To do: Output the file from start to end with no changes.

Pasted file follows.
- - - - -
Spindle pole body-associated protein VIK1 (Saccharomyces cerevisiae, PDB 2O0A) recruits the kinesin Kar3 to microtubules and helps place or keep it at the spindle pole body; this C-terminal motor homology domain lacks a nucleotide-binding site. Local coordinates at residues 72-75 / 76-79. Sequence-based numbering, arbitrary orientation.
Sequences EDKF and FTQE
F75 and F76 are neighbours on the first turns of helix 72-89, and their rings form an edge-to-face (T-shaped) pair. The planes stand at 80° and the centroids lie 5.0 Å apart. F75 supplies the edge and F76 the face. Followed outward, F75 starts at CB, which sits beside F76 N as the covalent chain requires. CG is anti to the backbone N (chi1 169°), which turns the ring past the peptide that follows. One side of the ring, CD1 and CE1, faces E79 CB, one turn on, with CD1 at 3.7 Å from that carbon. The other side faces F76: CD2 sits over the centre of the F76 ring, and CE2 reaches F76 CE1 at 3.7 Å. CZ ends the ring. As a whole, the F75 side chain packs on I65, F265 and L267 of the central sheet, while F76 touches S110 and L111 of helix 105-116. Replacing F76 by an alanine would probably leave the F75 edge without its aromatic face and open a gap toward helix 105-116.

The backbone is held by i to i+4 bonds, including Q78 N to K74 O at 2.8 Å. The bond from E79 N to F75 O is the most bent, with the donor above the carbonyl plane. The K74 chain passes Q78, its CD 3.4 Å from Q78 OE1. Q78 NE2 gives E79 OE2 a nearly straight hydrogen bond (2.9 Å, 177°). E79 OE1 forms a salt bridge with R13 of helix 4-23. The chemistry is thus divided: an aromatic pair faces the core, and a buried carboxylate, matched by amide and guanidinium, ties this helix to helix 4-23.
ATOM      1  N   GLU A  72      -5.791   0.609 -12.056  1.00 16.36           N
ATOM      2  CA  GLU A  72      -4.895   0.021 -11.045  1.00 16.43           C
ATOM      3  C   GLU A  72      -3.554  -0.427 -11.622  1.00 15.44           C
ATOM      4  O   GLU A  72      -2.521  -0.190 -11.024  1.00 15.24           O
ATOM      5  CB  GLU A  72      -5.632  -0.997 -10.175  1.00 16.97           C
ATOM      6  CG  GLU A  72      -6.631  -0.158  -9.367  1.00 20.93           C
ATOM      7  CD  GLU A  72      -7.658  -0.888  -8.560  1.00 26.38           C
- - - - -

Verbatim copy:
Spindle pole body-associated protein VIK1 (Saccharomyces cerevisiae, PDB 2O0A) recruits the kinesin Kar3 to microtubules and helps place or keep it at the spindle pole body; this C-terminal motor homology domain lacks a nucleotide-binding site. Local coordinates at residues 72-75 / 76-79. Sequence-based numbering, arbitrary orientation.
Sequences EDKF and FTQE
F75 and F76 are neighbours on the first turns of helix 72-89, and their rings form an edge-to-face (T-shaped) pair. The planes stand at 80° and the centroids lie 5.0 Å apart. F75 supplies the edge and F76 the face. Followed outward, F75 starts at CB, which sits beside F76 N as the covalent chain requires. CG is anti to the backbone N (chi1 169°), which turns the ring past the peptide that follows. One side of the ring, CD1 and CE1, faces E79 CB, one turn on, with CD1 at 3.7 Å from that carbon. The other side faces F76: CD2 sits over the centre of the F76 ring, and CE2 reaches F76 CE1 at 3.7 Å. CZ ends the ring. As a whole, the F75 side chain packs on I65, F265 and L267 of the central sheet, while F76 touches S110 and L111 of helix 105-116. Replacing F76 by an alanine would probably leave the F75 edge without its aromatic face and open a gap toward helix 105-116.

The backbone is held by i to i+4 bonds, including Q78 N to K74 O at 2.8 Å. The bond from E79 N to F75 O is the most bent, with the donor above the carbonyl plane. The K74 chain passes Q78, its CD 3.4 Å from Q78 OE1. Q78 NE2 gives E79 OE2 a nearly straight hydrogen bond (2.9 Å, 177°). E79 OE1 forms a salt bridge with R13 of helix 4-23. The chemistry is thus divided: an aromatic pair faces the core, and a buried carboxylate, matched by amide and guanidinium, ties this helix to helix 4-23.
ATOM      1  N   GLU A  72      -5.791   0.609 -12.056  1.00 16.36           N
ATOM      2  CA  GLU A  72      -4.895   0.021 -11.045  1.00 16.43           C
ATOM      3  C   GLU A  72      -3.554  -0.427 -11.622  1.00 15.44           C
ATOM      4  O   GLU A  72      -2.521  -0.190 -11.024  1.00 15.24           O
ATOM      5  CB  GLU A  72      -5.632  -0.997 -10.175  1.00 16.97           C
ATOM      6  CG  GLU A  72      -6.631  -0.158  -9.367  1.00 20.93           C
ATOM      7  CD  GLU A  72      -7.658  -0.888  -8.560  1.00 26.38           C